The test function v is using homogeneous Dirichlet boundary conditions even though it is derived from VQ, which contains W1. It is currently not (and will probably never be) possible to use test functions with inhomogeneous boundary conditions.

With the basisfunctions in place we may assemble the different blocks of the final coefficient matrix. For this we also need to specify the kinematic viscosity, which is given here in terms of the Reynolds number:

Re = 100.
nu = 2./Re
A = inner(grad(v), -nu*grad(u))
G = inner(div(v), p)
D = inner(q, div(u))


The inner products may also be assembled with one single line, as

AA = inner(grad(v), -nu*grad(u)) + inner(div(v), p) + inner(q, div(u))

But note that this requires addition, not subtraction, of inner products, and it is not possible to move the negation to -inner(grad(v), nu*grad(u)). This is because the inner() function returns a list of tensor product matrices of type TPMatrix, and you cannot negate a list.

The assembled subsystems A, G and D are lists containg the different blocks of the complete, coupled, coefficient matrix. A actually contains 4 tensor product matrices of type TPMatrix. The first two matrices are for vector component zero of the test function v[0] and trial function u[0], the matrices 2 and 3 are for components 1. The first two matrices are as such for

A[0:2] = inner(grad(v[0]), -nu*grad(u[0]))

Breaking it down the inner product is mathematically

(18)\[ \int_{\Omega}-\nu \left(\frac{\partial \bs{v}[0]}{\partial x}, \frac{\partial \bs{v}[0]}{\partial y}\right) \cdot \left(\frac{\partial \bs{u}[0]}{\partial x}, \frac{\partial \bs{u}[0]}{\partial y}\right) dx dy .\]

We can now insert for test function \(\bs{v}[0]\)

(19)\[ \bs{v}[0]_{kl} = \mathcal{X}_k \mathcal{Y}_l, \quad (k, l) \in \bs{k}^{N_0-2} \times \bs{l}^{N_1-2}\]

and trialfunction

(20)\[ \bs{u}[0]_{mn} = \sum_{m=0}^{N_0-3} \sum_{n=0}^{N_1-1} \hat{\bs{u}}[0]_{mn} \mathcal{X}_m \mathcal{Y}_n,\]

where \(\hat{\bs{u}}\) are the unknown degrees of freedom for the velocity vector. Notice that the sum over the second index runs all the way to \(N_1-1\), whereas the other indices runs to either \(N_0-3\) or \(N_1-3\). This is because of the additional basis functions required for the inhomogeneous boundary condition.

Inserting for these basis functions into (17), we obtain after a few trivial manipulations

(21)\[ -\sum_{m=0}^{N_0-3} \sum_{n=0}^{N_1-1} \nu \Big( \underbrace{\int_{-1}^{1} \frac{\partial \mathcal{X}_k(x)}{\partial x} \frac{\partial \mathcal{X}_m}{\partial x} dx \int_{-1}^{1} \mathcal{Y}_l \mathcal{Y}_n dy}_{A[0]} + \underbrace{\int_{-1}^{1} \mathcal{X}_k(x) X_m(x) dx \int_{-1}^{1} \frac{\partial \mathcal{Y}_l}{\partial y} \frac{\partial \mathcal{Y}_n}{\partial y} dy}_{A[1]} \Big) \hat{\bs{u}}[0]_{mn}.\]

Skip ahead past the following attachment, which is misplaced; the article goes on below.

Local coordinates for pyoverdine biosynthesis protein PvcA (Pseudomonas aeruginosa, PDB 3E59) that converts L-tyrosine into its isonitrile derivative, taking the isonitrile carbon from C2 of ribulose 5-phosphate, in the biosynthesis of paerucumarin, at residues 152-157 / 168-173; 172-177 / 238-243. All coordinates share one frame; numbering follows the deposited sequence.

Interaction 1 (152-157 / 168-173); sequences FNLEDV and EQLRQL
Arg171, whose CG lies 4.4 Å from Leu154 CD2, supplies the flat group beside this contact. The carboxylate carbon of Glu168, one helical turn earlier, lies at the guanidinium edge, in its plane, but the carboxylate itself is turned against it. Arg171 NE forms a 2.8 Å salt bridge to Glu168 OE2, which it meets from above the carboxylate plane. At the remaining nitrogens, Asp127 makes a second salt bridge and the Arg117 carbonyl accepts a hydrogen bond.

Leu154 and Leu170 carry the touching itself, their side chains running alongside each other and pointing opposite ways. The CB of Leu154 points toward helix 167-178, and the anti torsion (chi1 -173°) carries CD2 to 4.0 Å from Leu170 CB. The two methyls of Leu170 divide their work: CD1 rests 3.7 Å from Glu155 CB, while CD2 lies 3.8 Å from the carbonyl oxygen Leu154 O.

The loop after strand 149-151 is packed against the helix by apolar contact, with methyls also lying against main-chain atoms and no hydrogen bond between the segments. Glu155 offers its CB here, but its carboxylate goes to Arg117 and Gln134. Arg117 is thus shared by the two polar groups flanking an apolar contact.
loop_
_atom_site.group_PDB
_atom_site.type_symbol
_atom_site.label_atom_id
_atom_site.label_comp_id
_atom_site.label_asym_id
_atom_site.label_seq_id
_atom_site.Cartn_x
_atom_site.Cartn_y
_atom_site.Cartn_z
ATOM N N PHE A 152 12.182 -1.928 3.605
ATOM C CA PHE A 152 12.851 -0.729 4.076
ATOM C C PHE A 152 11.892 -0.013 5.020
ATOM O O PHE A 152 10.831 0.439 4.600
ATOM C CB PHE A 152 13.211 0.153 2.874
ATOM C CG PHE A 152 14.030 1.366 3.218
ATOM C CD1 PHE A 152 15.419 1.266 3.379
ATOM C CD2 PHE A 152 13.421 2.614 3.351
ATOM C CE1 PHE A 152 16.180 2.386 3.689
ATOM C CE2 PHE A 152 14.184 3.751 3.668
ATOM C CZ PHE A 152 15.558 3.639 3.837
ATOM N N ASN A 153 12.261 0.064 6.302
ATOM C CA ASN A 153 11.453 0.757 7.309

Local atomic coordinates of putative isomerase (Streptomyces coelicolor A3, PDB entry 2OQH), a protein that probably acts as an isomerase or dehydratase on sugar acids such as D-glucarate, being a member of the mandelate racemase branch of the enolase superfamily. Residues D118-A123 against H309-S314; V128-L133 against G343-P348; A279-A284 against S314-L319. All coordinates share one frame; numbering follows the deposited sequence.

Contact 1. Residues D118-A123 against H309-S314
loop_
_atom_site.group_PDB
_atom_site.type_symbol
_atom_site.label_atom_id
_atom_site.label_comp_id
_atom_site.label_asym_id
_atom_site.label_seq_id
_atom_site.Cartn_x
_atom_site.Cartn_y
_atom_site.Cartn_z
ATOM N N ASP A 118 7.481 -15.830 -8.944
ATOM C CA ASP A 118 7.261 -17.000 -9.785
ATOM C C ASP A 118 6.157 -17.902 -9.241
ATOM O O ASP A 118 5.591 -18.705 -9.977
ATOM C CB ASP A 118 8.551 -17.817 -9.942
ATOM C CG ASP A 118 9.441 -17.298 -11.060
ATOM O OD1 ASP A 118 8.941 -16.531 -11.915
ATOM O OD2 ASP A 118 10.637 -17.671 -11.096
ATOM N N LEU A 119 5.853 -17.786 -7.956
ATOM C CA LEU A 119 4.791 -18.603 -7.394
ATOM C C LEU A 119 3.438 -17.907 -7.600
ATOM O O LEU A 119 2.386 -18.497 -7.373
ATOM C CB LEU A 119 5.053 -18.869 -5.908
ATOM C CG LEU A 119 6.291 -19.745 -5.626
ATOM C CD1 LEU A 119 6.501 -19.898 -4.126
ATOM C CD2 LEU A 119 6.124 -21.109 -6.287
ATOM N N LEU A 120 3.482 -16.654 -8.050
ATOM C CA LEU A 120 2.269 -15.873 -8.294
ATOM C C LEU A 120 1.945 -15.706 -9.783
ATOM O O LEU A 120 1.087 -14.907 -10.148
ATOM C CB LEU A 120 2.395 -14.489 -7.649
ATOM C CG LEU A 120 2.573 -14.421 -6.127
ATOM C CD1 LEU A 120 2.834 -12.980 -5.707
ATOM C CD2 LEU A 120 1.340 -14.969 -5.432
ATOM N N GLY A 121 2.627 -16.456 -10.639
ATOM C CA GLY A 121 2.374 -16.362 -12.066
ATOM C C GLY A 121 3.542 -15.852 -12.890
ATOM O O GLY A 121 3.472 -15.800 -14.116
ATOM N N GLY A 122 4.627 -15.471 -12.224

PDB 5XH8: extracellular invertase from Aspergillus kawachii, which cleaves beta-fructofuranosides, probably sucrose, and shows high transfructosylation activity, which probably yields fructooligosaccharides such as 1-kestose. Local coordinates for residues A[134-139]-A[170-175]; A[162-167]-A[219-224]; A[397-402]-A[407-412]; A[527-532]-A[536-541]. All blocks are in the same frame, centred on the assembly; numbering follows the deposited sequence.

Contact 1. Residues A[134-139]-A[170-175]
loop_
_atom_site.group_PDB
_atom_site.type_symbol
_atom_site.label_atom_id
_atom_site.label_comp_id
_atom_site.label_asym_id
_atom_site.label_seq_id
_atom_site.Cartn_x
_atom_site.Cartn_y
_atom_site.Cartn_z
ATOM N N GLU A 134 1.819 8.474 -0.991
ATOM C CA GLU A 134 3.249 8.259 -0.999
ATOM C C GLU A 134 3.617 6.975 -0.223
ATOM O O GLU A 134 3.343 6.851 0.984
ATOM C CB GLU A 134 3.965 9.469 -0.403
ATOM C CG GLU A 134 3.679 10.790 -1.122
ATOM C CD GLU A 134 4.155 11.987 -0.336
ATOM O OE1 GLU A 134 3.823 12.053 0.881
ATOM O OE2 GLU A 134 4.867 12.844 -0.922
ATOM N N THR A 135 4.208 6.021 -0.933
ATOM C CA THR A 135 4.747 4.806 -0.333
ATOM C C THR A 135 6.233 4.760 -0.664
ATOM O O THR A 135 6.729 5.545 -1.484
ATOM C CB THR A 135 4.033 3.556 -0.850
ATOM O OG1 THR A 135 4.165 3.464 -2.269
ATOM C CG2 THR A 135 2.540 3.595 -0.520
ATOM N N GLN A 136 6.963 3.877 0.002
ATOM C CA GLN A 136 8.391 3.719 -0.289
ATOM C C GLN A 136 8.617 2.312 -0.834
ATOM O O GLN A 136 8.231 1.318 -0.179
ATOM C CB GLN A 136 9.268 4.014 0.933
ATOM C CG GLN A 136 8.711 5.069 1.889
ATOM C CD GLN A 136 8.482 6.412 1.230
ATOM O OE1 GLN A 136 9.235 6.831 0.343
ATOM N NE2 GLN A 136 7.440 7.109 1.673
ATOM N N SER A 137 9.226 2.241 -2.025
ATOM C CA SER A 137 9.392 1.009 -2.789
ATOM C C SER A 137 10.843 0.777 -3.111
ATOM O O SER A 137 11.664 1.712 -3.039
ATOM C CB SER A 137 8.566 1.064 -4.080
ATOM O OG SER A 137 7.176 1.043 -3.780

We see that each tensor product matrix (both A[0] and A[1]) is composed as outer products of two smaller matrices, one for each dimension. The first tensor product matrix, A[0], is

(22)\[ \underbrace{\int_{-1}^{1} \frac{\partial \mathcal{X}_k(x)}{\partial x} \frac{\partial \mathcal{X}_m}{\partial x} dx}_{c_{km}} \underbrace{\int_{-1}^{1} \mathcal{Y}_l \mathcal{Y}_n dy}_{f_{ln}}\]

where \(C\in \mathbb{R}^{N_0-2 \times N_1-2}\) and \(F \in \mathbb{R}^{N_0-2 \times N_1}\). Note that due to the inhomogeneous boundary conditions this last matrix \(F\) is actually not square. However, remember that all contributions from the two highest degrees of freedom (\(\hat{\bs{u}}[0]_{m,N_1-2}\) and \(\hat{\bs{u}}[0]_{m,N_1-1}\)) are already known and they can, as such, be moved directly over to the right hand side of the linear algebra system that is to be solved. More precisely, we can split the tensor product matrix into two contributions and obtain

\[\sum_{m=0}^{N_0-3}\sum_{n=0}^{N_1-1} c_{km}f_{ln} \hat{\bs{u}}[0]_{m, n} = \sum_{m=0}^{N_0-3}\sum_{n=0}^{N_1-3}c_{km}f_{ln}\hat{\bs{u}}[0]_{m, n} + \sum_{m=0}^{N_0-3}\sum_{n=N_1-2}^{N_1-1}c_{km}f_{ln}\hat{\bs{u}}[0]_{m, n}, \quad \forall (k, l) \in \bs{k}^{N_0-2} \times \bs{l}^{N_1-2},\]

where the first term on the right hand side is square and the second term is known and can be moved to the right hand side of the linear algebra equation system.

All the parts of the matrices that are to be moved to the right hand side can be extracted from A, G and D as follows

# Extract the boundary matrices
bc_mats = extract_bc_matrices([A, G, D])

These matrices are applied to the solution below (see BlockMatrix BM). Furthermore, this leaves us with square submatrices (A, G, D), which make up a symmetric block matrix

(23)\[\begin{split} M = \begin{bmatrix} A[0]+A[1] & 0 & G[0] \\ 0 & A[2]+A[3] & G[1] \\ D[0] & D[1] & 0 \end{bmatrix}\end{split}\]

This matrix, and the matrix responsible for the boundary degrees of freedom, can be assembled from the pieces we already have as

M = BlockMatrix(A+G+D)
BM = BlockMatrix(bc_mats)

We now have all the matrices we need in order to solve the Navier Stokes equations. However, we also need some work arrays for iterations and we need to assemble the constant boundary contribution to the right hand side